SIR HERBERT ROBERTS, BART., M. P.
The news of the death of Mr. Gokhale had for some time a sense of the approaching end, came to me as a painful shock. Ever since I began to take an interest I Indian affairs in Parliament – now more than twenty years ago – I had looked upon Mr. Gokhale as the representative of what was best and noblest in the life and thought of Indian, as a sure guide upon Indian matters, and as a most sincere and loyal friend. He was destined to take a leading part in developments throughout a memorable and critical period in the history of the Indian people, and as I look back over the years during which Mr. Gokhale consecrated his life to India one or two outstanding facts dominate the situation.
First, Mr. Gokhale was a man of rare intellectual gifts. His work as a member of the Viceroy’s Council disclosed a mind able not only to unravel intricate financial problems, but also to grasp the larger aspects of general policy. Again his knowledge of the conditions and needs of India, of her real life and spirit, was probably unique. Add to this the influence of a personality of exceptional charm, absolute simplicity and self-surrender, combined with qualities of undaunted courage and determinations at any cost to act in accordance with the principles which dominated his whole career.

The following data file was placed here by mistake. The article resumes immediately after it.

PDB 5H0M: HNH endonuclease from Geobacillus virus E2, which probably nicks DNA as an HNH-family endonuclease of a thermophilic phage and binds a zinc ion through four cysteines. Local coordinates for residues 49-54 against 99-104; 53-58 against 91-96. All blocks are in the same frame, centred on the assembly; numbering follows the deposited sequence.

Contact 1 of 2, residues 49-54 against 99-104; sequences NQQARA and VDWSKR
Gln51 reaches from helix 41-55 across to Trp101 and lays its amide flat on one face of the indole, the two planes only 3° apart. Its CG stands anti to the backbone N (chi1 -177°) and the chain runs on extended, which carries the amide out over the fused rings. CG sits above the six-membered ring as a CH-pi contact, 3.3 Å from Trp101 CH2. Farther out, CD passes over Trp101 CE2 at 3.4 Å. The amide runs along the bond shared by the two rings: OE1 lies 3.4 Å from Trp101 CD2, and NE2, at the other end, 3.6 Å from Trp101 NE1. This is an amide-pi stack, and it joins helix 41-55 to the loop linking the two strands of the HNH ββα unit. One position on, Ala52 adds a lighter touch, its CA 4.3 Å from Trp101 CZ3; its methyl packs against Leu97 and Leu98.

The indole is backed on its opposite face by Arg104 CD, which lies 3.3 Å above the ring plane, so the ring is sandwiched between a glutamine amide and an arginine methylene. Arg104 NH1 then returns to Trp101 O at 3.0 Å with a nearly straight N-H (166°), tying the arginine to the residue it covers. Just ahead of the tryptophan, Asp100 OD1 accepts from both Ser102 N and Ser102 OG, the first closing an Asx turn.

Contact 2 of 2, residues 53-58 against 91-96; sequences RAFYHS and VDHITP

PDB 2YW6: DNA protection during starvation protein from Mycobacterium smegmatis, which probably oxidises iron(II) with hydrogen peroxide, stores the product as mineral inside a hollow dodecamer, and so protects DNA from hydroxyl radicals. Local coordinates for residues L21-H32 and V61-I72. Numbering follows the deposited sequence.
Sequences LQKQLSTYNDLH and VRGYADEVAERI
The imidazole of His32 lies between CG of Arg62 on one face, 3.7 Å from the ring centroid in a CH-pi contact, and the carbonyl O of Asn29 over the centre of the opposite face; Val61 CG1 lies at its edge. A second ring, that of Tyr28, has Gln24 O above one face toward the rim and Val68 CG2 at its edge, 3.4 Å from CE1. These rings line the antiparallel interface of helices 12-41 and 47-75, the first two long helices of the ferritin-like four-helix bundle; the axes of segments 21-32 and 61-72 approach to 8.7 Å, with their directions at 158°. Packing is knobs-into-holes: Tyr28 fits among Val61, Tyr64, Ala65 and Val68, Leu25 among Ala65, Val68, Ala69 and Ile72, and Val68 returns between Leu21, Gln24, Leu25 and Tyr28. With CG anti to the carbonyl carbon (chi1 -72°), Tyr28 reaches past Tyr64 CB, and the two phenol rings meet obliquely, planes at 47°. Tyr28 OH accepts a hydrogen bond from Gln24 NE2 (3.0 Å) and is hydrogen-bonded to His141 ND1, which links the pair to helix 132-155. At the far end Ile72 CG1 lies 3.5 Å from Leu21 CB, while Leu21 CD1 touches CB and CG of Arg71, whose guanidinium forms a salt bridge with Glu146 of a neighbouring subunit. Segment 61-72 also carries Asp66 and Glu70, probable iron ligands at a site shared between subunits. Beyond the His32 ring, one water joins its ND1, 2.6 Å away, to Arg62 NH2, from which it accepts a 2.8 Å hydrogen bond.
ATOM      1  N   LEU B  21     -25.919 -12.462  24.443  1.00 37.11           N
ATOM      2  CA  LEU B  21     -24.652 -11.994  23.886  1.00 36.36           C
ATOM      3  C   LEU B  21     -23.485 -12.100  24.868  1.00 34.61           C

Mr. Gokhale was recognised leader of educated India, in the great effort, along constitutional lines, to secure for India a further measure of self-government, and to him, first and foremost, I think is due the manifest progress in this direction of the last ten years. He won the confidence and respect of succeeding Viceroys in India and of secretaries of State at home, and I venture to affirm that few more remarkable instances can be found of the power of one striking personality upon the development of an Imperial issue of first magnitude than that of the great man whose loss we sorrowfully mourn to-day. Assuredly, though dead he will yet speak in the coming new and better day of India.